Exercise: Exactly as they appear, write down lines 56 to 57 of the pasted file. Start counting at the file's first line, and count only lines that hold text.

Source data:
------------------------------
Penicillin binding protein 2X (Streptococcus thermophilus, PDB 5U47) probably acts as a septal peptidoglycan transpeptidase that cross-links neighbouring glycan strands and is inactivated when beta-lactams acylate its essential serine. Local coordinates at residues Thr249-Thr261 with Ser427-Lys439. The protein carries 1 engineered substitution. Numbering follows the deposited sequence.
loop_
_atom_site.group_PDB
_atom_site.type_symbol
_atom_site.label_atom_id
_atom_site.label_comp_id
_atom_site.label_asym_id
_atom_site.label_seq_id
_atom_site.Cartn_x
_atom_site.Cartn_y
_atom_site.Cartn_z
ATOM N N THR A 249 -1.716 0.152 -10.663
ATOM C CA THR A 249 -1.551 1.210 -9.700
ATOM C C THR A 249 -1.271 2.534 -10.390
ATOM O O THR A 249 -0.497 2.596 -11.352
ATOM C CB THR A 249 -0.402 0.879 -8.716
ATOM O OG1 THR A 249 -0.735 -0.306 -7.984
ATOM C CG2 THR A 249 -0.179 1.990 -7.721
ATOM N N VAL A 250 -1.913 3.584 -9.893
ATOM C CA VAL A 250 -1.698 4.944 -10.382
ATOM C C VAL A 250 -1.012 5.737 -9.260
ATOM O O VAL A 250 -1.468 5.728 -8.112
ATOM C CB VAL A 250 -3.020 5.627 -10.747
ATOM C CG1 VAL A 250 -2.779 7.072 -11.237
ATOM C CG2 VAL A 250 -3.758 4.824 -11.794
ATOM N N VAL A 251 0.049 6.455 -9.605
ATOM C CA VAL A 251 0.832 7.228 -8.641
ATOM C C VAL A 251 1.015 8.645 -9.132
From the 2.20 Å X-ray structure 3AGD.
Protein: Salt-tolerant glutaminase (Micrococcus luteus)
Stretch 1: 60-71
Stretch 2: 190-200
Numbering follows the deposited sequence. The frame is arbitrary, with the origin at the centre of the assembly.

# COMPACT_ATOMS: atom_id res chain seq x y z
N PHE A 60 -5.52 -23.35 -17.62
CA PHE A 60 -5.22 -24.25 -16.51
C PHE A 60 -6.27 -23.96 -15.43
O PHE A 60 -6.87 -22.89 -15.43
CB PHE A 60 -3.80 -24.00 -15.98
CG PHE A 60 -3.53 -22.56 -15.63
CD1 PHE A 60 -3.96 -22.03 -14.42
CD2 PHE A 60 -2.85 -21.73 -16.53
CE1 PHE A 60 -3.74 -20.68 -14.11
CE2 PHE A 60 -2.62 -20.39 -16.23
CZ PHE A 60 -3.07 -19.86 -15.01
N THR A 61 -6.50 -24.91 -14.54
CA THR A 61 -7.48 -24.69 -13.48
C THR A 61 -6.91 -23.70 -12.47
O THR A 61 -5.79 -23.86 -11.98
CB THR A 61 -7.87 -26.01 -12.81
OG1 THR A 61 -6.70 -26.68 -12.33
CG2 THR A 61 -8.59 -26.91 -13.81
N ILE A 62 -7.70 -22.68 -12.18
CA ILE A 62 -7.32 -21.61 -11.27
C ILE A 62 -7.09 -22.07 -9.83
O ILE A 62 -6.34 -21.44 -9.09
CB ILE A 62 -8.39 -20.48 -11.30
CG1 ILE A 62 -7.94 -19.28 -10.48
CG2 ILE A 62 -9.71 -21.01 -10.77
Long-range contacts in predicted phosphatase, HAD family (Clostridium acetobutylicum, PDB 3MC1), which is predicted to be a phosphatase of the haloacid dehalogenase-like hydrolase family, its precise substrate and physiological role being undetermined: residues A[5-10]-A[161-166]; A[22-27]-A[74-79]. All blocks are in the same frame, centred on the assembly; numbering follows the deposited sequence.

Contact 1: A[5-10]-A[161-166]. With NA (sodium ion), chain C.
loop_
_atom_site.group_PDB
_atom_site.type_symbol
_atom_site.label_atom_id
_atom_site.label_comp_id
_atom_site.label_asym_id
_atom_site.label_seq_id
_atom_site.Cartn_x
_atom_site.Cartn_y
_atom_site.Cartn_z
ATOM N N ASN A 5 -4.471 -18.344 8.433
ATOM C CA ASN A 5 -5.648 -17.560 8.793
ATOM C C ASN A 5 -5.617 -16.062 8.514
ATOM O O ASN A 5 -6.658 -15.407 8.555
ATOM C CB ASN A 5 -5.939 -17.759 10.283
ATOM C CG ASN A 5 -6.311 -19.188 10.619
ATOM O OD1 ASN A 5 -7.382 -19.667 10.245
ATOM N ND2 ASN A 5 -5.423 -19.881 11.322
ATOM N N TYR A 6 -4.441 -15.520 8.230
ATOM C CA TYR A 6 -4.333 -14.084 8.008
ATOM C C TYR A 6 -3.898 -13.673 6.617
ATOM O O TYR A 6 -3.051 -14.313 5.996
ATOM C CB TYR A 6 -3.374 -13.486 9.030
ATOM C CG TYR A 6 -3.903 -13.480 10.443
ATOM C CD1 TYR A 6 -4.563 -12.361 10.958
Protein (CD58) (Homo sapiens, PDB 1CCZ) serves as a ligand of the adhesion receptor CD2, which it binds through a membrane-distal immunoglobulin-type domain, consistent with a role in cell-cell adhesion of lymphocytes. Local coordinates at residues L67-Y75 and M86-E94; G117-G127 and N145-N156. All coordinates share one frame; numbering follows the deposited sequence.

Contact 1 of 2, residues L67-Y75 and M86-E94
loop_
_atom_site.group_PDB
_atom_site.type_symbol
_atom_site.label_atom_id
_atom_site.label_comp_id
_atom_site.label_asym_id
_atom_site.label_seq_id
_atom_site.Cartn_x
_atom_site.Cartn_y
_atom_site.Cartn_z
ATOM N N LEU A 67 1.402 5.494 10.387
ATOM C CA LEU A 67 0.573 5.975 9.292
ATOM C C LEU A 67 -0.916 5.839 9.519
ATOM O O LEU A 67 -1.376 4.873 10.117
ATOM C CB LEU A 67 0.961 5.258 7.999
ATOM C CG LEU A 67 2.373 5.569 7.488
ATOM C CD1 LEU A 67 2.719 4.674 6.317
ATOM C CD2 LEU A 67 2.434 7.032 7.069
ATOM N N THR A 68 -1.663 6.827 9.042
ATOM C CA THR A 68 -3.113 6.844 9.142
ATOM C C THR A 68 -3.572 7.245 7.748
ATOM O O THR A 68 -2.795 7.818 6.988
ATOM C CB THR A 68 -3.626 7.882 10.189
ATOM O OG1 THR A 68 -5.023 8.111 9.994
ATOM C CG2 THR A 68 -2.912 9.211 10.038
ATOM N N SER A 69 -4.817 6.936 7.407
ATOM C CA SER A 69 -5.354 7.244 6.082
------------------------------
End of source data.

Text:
O ILE A 62 -6.34 -21.44 -9.09
CB ILE A 62 -8.39 -20.48 -11.30